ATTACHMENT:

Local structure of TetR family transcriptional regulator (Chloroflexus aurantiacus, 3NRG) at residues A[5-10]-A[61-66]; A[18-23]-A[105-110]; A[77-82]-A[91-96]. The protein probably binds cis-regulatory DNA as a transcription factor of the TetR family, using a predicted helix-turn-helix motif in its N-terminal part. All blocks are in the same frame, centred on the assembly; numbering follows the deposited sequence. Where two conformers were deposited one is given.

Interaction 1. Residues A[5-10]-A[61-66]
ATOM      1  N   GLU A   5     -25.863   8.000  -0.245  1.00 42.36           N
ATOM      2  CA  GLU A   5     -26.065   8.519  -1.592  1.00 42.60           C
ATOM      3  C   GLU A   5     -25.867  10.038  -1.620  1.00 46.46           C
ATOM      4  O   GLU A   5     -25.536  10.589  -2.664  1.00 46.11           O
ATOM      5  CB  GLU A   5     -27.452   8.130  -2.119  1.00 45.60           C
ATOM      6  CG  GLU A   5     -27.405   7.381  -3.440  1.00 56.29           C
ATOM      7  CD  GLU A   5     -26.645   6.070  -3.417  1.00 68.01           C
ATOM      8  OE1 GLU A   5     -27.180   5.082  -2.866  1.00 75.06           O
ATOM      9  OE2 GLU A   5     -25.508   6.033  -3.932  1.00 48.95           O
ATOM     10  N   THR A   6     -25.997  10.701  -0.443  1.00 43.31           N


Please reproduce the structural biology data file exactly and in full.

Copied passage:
Local structure of TetR family transcriptional regulator (Chloroflexus aurantiacus, 3NRG) at residues A[5-10]-A[61-66]; A[18-23]-A[105-110]; A[77-82]-A[91-96]. The protein probably binds cis-regulatory DNA as a transcription factor of the TetR family, using a predicted helix-turn-helix motif in its N-terminal part. All blocks are in the same frame, centred on the assembly; numbering follows the deposited sequence. Where two conformers were deposited one is given.

Interaction 1. Residues A[5-10]-A[61-66]
ATOM      1  N   GLU A   5     -25.863   8.000  -0.245  1.00 42.36           N
ATOM      2  CA  GLU A   5     -26.065   8.519  -1.592  1.00 42.60           C
ATOM      3  C   GLU A   5     -25.867  10.038  -1.620  1.00 46.46           C
ATOM      4  O   GLU A   5     -25.536  10.589  -2.664  1.00 46.11           O
ATOM      5  CB  GLU A   5     -27.452   8.130  -2.119  1.00 45.60           C
ATOM      6  CG  GLU A   5     -27.405   7.381  -3.440  1.00 56.29           C
ATOM      7  CD  GLU A   5     -26.645   6.070  -3.417  1.00 68.01           C
ATOM      8  OE1 GLU A   5     -27.180   5.082  -2.866  1.00 75.06           O
ATOM      9  OE2 GLU A   5     -25.508   6.033  -3.932  1.00 48.95           O
ATOM     10  N   THR A   6     -25.997  10.701  -0.443  1.00 43.31           N